Since his last name is a spellcheck killer, expect nearly every writer to refer to Antetokounmpo simply by his first name. His brother, Giannis, was the Milwaukee Bucks’ 2013 first-round draft choice, and he is known by that moniker the way that LeBron and Pele are referred to without surnames.
The city Department of Transportation’s plans to build dedicated bus lanes along Woodhaven and Cross Bay boulevards — and perhaps bring select bus service along the route in the future — was met with some concern and even hard-line opposition last week.
Some residents from Woodhaven and other communities who attended a forum on the plan at PS 306 last Wednesday were not so keen on the proposal.
Community Board 12 last week gave its blessing to an effort by McDonald’s to convert a local nuisance into an attractive, productive property.
The restaurant giant sought and received support for its plans to turn a shuttered, fenced-off KFC restaurant at 122-21 Merrick Boulevard in St. Albans into a McDonald’s unlike any other in the borough.
A woman in her 70s was robbed and beaten by two teenagers in Lindenwood on May 27 and police are searching for the suspects.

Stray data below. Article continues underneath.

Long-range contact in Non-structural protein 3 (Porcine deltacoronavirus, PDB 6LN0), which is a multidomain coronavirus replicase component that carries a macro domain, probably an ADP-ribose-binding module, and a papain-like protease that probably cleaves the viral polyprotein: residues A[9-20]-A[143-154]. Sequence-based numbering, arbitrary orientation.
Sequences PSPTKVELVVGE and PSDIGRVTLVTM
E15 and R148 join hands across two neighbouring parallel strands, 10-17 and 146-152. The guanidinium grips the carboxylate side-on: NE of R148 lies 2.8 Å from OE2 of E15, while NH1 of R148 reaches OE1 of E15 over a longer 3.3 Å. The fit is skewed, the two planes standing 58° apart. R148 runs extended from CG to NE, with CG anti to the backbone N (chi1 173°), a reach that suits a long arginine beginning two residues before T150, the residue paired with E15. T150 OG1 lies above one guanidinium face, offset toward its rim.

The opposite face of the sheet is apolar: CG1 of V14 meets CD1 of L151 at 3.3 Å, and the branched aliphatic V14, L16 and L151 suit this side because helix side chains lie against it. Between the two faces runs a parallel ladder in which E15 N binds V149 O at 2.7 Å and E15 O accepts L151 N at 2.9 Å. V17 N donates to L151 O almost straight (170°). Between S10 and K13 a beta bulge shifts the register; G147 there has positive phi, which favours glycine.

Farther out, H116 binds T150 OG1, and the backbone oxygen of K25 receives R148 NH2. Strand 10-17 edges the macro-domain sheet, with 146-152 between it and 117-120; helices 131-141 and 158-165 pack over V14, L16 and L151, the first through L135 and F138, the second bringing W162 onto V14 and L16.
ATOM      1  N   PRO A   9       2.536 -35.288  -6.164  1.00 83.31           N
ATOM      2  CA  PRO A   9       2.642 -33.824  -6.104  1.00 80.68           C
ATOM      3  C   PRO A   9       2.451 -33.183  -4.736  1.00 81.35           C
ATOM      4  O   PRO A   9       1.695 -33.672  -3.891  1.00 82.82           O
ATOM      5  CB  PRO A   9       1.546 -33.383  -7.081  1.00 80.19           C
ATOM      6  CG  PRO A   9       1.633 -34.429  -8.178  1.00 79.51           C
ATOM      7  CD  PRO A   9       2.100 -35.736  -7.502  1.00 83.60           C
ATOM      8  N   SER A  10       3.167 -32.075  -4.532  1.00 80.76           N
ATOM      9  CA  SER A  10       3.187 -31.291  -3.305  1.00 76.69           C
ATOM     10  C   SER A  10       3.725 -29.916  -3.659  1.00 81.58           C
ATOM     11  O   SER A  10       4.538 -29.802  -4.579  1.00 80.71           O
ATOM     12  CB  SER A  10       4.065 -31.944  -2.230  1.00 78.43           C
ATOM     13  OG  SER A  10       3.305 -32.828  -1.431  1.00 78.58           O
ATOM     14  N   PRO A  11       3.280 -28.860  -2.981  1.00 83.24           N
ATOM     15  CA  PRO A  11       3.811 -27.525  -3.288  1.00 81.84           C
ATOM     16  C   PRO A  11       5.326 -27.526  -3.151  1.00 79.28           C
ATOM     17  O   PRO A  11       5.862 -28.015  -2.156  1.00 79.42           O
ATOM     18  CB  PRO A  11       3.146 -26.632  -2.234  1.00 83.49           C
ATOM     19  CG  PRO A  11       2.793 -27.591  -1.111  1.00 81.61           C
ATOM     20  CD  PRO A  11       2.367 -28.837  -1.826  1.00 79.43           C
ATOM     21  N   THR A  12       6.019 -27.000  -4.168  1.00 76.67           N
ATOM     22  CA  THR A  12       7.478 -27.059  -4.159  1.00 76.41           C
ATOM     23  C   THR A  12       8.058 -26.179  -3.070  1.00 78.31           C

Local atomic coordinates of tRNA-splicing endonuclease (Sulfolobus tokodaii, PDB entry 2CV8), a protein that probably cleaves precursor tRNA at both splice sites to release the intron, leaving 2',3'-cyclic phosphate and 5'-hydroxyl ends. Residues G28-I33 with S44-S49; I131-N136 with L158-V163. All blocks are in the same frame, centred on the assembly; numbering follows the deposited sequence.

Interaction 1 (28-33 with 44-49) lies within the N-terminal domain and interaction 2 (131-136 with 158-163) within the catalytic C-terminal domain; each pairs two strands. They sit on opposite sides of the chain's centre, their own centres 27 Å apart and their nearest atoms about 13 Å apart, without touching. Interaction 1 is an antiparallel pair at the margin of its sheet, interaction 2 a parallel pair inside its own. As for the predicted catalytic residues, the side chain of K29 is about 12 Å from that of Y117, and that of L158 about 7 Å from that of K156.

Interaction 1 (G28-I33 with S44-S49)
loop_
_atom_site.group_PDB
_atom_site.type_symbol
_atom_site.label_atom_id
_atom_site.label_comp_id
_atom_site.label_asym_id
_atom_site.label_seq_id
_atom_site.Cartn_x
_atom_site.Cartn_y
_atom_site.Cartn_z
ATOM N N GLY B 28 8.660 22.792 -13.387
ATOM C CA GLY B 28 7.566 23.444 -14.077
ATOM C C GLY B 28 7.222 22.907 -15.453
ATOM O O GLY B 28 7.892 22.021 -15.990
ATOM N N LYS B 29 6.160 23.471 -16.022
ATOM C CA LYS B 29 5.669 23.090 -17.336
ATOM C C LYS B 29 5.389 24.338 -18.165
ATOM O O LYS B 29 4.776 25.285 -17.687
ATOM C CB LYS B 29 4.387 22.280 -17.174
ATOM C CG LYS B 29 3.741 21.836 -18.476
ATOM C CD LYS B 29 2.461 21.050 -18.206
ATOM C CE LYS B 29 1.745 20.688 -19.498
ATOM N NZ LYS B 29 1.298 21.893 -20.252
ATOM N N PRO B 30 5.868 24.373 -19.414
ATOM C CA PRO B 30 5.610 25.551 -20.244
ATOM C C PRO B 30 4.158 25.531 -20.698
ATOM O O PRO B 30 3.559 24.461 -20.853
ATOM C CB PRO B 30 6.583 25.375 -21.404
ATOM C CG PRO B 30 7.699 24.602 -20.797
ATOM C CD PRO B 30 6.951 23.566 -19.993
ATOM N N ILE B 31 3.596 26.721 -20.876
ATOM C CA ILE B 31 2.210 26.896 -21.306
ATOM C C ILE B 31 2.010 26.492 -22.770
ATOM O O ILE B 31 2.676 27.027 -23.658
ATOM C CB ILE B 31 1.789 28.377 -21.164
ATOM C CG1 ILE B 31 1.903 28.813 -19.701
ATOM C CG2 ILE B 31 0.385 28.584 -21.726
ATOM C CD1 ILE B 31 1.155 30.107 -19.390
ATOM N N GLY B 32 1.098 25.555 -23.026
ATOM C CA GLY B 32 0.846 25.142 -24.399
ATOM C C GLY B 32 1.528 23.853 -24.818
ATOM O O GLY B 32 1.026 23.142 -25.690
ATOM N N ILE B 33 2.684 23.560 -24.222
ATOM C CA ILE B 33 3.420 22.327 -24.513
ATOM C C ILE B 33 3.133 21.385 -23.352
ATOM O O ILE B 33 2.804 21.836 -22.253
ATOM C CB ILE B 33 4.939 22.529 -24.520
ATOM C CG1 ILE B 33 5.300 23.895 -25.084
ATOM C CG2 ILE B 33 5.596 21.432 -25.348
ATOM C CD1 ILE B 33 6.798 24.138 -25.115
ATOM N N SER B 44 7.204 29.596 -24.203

At 3:20 p.m. in the vicinity of 153rd Avenue & 88th Street, a 73-year-old female, whose name police are withholding because her assailants are still at large, was walking on the sidewalk with a cart of groceries when an unknown female suspect approached her from behind and took her pocketbook, which contained $100 dollars, a TracFone, and assorted personal items.
The kookiness that ensues during Parkside Players’ production of “The Compleat Works of Wllm Shkspr Abridged” is announced long before the play begins at Grace Lutheran Church in Forest Hills.
First, there’s the stage design, a giddily cluttered abstraction consisting of little more than a few black boards and seemingly tons of paper that provide the perfect setting for what is to follow.
A week after cops arrested an alleged knife-wielding perpetrator in South Richmond Hill, officers from the 106th Precinct nabbed a trio of teenagers for an alleged robbery at knifepoint in Ozone Park.
According to police, at 5 p.m. on May 7, a 19-year old man was standing in front of John Adams High School, when he was approached by the three teens. One of the suspects allegedly walked up to the victim, punched him in the face and demanded that he give up his cell phone. According to an NYPD spokesperson, when the victim refused, the perpetrator allegedly pulled a knife from his belt and again demanded the victim’s cell phone, wallet and neck chain. The other two suspects, who had been acting as lookouts, allegedly surrounded the victim. The NYPD said the victim produced his cell phone and wallet and one of the suspects snatched the chain from around his neck.